Television Tribune: The Cult of Barney

 

By James

I really like How I Met Your Mother. It’s funny, clever, and relies on a cutting edge narrative that makes it one of a few unique shows to air on a major network. With that being said, I hate some major parts of How I Met Your Mother. I am not going to delve into the critically mixed finale, nor am I going to talk about the framing of the last season. Such a venture is dealing only with minutiae, an outlier among the other eight great seasons. My issue is with the reception by the fans of the show itself.

The show is really about the characters, structuring plots around the reactions of the different friends to different situations. The characters provide foils for themselves, with character traits that are supposed to clash. Ted Mosby, the main character, is the helpless romantic, who often destroys relationships in his search for a platonic ideal of “the one”. His friend Barney is a notorious womanizer with abandonment issues, whose life is shown as empty, despite the numerous women that he has sex with. Ted’s best friend Marshall often seems childish, a simple man with the loyalty that comes with simplicity, quick to pick sides, and steadfast in his beliefs in monsters and aliens. Lily, Marshall’s wife, is a flamboyant and ditsy character, who often forgets important matters, and reverses the typical roles of sexuality. Robin, the last member of these Merry Men, is a woman who believes in her job above all else, sacrificing personal life for love life every time.

Each of these characters is flawed in a particular and unique way, carefully balancing each other out. Ted’s romanticism and Barney’s lechery balance out to the comfortable love life of Marshall. Robin’s father issues and Marshall’s over-reliance on his father lead to the happy medium of Ted’s relationship with his parents. Each character is a balance, not only of strengths and weaknesses, but also (relative) normality. No one character has a domineering role on this stage of the New York bar life. Sure, there are episodes devoted to showing us the change. Both Ted and Barney eventually start to come closer to the happy medium of accepting relationships as they are, and Marshall and Robin are forced to accept a more traditional role as children, but by and large the show remains the same. All of the friends are first among equals, but that isn’t quite true.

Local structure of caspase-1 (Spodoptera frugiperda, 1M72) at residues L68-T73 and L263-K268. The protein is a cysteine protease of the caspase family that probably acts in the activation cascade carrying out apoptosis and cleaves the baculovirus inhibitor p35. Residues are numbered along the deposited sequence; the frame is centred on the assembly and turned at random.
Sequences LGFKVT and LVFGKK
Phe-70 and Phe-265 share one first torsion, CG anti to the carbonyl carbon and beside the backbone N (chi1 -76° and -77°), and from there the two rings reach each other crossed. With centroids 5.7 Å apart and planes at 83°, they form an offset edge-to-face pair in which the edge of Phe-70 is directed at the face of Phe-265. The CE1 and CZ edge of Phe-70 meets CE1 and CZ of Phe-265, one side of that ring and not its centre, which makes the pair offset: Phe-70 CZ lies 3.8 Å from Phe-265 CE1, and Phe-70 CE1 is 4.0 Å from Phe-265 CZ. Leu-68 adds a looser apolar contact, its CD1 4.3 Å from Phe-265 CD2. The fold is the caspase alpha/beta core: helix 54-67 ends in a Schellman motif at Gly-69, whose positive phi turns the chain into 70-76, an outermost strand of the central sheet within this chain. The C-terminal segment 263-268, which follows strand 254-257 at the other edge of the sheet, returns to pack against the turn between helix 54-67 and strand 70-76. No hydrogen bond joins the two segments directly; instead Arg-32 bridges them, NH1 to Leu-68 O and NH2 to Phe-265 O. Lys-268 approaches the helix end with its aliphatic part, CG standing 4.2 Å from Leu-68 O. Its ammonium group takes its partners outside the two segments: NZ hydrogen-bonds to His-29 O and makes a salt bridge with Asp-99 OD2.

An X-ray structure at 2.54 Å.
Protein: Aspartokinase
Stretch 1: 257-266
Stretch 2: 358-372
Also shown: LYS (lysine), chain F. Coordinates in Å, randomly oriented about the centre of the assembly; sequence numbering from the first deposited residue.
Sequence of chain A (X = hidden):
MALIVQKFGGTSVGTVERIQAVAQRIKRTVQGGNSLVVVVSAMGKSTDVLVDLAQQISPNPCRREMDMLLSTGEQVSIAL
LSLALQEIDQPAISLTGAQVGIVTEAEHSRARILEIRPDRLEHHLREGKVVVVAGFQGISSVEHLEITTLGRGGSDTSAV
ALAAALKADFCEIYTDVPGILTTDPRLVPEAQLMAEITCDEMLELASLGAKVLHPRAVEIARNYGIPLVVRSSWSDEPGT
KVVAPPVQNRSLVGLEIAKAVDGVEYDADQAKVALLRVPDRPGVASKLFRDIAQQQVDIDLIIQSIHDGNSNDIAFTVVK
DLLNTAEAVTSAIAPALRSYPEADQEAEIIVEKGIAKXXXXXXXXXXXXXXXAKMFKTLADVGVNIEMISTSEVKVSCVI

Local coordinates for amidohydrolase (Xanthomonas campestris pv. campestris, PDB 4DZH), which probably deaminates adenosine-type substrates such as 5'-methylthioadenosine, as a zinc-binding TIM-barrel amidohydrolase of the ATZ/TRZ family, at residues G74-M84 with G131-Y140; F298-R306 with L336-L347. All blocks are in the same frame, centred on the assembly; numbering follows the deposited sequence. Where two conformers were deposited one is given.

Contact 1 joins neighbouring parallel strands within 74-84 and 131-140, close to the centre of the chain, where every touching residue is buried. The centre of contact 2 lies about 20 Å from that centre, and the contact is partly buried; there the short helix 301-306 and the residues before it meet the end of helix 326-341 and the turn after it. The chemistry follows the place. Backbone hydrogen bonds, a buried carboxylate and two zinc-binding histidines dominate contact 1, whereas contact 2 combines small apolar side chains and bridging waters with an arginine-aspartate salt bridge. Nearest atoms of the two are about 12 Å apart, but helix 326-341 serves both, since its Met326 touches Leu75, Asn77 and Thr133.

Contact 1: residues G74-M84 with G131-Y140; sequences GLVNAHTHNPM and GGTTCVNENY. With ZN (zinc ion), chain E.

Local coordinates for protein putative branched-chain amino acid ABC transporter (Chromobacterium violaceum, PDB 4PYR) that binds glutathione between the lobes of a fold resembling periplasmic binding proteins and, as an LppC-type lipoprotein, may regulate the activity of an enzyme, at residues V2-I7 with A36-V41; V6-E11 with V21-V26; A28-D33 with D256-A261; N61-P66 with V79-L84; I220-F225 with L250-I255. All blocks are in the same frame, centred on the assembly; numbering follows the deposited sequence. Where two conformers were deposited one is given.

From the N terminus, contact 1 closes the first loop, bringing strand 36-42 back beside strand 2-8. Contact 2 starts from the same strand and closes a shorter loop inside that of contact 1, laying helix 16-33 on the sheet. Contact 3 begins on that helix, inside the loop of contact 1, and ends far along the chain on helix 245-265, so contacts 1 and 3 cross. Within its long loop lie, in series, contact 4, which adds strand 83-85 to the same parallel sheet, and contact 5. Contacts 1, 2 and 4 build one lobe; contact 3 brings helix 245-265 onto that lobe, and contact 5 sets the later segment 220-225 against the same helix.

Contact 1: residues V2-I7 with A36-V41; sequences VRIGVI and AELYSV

My least favorite part of the show How I Met Your Mother is the fans. Now, I will be the first to say that I don’t like fanboys. I have written before on how much recent Doctor Who fans have raised my ire, but there is something wholly different about fans of How I Met Your Mother. The point of the show is that everybody has their own mix of horrible and fantastic attributes. And yet, whenever I ask a group of kids who their favorite character is, I inevitably get a cry of Barney Stinson. Now, I like the character. I think that Neil Patrick Harris has done a fantastic job of making his character, creating a half James Bond, half laughable magician. With that being said, people don’t just like the character: they want to be him. There is a phrase that Barney often uses: “Legen-wait for it-dary. Legendary.” After I started watching the show in 2010, I began to notice that phrase bandied about. A lot. In fact, it seemed like I couldn’t go a single lunch without hearing a reference to the phrase, or to Barney and his cult of sexuality in some oblique way. I don’t particularly like unoriginality to begin with: banality to me is a sin equivocal with theft of time. But the fact is that this wasn’t just unoriginality, this was a much bigger deal. Impressionable kids couldn’t see past Barney’s cool façade, and wound up thinking that Barney actually enjoyed his life. The show is founded on the principle that everyone is equally miserable, but without that critical insight, nobody could see past the lampoon. Instead, they took the satire as a standard, and molded themselves to the cult of Barney.

Once again, I want to reiterate that I love the show. The plots are great, characters develop, and the entire thing exudes polish. But I also believe in impressionability, the fact that people will not always understand what they are watching. In the end, a show shouldn’t be shut down to prevent the few from misunderstandings, but I also think that it’s important to keep this in mind. It’s important not to fall under the allure of the cult of Barney.

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